Within “Black in the Middle,” there is a horizon of experience that sits in the valley of uncomfortable realities. Through well-crafted essays, poems, photography and other musings on everyday life, the anthology shares the inner workings of some families who make due with what little they are given or build, with worn-out tools, a future on their own terms.
As a Black writer born in St. Louis, I often wonder how my kindred fare in other Midwestern cities. Single-parent households can leave children with scars that take years to heal, if healing happens at all. And it’s evident in Tanisha C. Ford’s essay “Traveling While Black” that my family wasn’t alone. Many children of color can relate to hearing about the places they should not go.
Ford writes: “I could hear my mom, in the driver’s seat, bickering with my aunt, who was riding shotgun. My eight-year-old spirit registered a panic in my aunt’s voice that I had never heard from her before. ‘Girl, we can’t stop! We’re in Martinsville,’ my aunt said.”
The essay goes on to shed light on the reality of traveling while Black, moving it from fable to fact, from hearsay to history. The author’s 1987 car ride in Indiana, and a town reputed to be a Klan enclave, would help make her aware that “navigating the state was less about knowing direction and more about knowing ‘your place.’”
In “Cleveland and Chicago: A Tale of Four Cities,” Mark V. Reynolds reminds readers of the many cities within our own. The ethnic clusters, the parts of town I knew to stay away from, the dilapidation in those neighborhoods where I knew I’d see whole communities of Black and brown faces. Reynolds writes of segregation in Cleveland:
“That racial geography stemmed in large part from the city’s balkanized racial history. There were two different groups of white people to contend with: the old-money gentry, controllers of the business and political arenas and patrons of culture; and European immigrants — Polish, Irish, Italian, Slovakian, German and so on — who assimilated into non-ethnic, all-American whiteness and gained positions of power in the police and fire departments, trade unions, and even the Catholic Church. In their respective ways, neither group made it any easier for the black community, which began to swell in the 1910s as the Great Migration brought impoverished southern blacks northward to Cleveland and other booming Midwestern industrial meccas.”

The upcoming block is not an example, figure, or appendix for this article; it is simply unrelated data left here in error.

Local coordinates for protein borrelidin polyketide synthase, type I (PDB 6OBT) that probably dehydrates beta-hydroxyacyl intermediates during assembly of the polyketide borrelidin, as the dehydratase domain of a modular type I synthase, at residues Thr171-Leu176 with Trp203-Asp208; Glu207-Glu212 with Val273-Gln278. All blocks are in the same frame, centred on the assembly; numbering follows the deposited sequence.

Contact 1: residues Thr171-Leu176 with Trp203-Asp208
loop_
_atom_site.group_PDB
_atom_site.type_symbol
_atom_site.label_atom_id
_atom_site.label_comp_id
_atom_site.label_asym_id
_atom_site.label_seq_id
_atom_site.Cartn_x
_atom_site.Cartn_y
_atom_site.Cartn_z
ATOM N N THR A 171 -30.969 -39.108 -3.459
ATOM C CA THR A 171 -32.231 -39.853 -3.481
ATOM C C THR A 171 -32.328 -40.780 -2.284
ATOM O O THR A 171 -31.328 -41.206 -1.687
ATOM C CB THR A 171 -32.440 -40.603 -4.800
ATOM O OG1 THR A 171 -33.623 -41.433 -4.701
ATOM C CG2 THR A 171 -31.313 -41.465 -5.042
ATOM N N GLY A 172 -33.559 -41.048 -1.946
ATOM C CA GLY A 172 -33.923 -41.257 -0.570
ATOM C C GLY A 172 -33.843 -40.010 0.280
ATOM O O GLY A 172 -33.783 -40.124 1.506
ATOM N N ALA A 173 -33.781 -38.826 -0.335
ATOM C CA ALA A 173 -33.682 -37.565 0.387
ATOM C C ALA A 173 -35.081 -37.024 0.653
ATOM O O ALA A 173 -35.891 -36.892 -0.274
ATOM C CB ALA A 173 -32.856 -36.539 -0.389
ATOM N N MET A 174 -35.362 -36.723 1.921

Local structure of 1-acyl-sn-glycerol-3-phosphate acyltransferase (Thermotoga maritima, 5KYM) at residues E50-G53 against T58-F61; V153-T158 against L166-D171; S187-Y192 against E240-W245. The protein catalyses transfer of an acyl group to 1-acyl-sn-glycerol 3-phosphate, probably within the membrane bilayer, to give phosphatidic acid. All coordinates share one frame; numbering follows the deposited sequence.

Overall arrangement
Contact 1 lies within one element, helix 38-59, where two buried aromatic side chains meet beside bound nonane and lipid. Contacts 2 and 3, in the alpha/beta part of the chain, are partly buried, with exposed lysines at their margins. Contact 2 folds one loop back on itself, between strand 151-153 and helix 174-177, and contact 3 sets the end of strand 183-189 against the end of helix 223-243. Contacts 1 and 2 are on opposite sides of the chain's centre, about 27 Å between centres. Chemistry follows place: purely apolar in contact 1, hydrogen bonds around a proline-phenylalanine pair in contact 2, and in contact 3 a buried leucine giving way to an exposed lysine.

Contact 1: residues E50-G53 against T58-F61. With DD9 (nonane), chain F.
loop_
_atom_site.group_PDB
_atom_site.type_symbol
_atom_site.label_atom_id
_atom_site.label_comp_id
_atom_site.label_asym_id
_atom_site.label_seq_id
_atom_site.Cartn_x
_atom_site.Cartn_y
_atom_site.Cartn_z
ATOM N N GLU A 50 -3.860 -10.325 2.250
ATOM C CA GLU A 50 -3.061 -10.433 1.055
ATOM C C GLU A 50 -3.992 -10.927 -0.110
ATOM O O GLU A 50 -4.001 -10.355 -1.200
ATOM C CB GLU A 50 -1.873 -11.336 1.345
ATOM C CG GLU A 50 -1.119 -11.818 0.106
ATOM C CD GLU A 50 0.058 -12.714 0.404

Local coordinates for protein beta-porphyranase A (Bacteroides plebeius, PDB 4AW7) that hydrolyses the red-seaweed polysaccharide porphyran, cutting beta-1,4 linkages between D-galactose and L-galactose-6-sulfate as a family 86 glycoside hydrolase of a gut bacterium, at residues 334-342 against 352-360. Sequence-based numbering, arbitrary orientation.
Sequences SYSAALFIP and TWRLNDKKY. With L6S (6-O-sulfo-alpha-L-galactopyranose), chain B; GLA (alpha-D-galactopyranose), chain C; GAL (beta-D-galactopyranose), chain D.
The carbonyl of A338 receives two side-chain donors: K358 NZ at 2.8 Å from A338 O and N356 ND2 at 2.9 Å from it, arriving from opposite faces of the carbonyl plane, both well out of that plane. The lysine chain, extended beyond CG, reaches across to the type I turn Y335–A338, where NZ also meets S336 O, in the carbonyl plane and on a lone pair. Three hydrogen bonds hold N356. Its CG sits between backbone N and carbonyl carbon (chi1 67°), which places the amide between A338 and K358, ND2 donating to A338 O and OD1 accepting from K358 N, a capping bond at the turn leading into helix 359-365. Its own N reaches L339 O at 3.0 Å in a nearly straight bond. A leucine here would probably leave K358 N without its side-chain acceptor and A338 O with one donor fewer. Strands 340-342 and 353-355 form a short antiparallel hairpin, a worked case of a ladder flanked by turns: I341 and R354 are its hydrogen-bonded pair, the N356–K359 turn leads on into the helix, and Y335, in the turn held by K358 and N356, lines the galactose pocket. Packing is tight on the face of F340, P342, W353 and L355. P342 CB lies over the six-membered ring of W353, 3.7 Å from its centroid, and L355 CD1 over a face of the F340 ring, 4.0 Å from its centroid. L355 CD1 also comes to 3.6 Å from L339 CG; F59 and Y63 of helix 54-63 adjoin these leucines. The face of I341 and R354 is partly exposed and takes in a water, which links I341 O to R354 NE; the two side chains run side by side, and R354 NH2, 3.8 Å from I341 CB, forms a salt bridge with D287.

The essay makes it apparent that the segregation that has permeated Missouri was not an anomaly. All over the Midwest, people of color have faced similar, if not identical, challenges.
Editor Terrion L. Williamson notes, too, that the anthology is meant to provide a wide range of viewpoints and expand discussion of the Midwest beyond “narrow political talking points and misinformed media portrayals” by compiling the work of people who actually have deep experiences here.
The anthology, which skews to the upper Midwest, also includes photographs that help tell stories. A photo of Young Brothers Bar near the Ohio River in Pittsburgh is part of an essay about living near water, including a water treatment plant. Jamie Younger is quoted as saying, “When I first moved up here, when the wind blew, the smell was vicious.”
Photographer Njaimeh Njie, who earned a degree in film and media studies at Washington University, says: “Black residents have traditionally lived close to waterways — sometimes by choice, but often because of racist housing and land-use policies.”
The honesty in the essays, the emergency in the poetry, and the intensity of the photographs and paintings help to sharpen the edge of what it means to be Black in the middle of anything, which is the sum of our fears and the hope that manifests itself in our dreams. “Black in the Middle” reminded me of a home imagined and of a home realized as someone who grew up in the Midwest.
Jason Vasser-Elong is a St. Louis-based author, poet and essayist.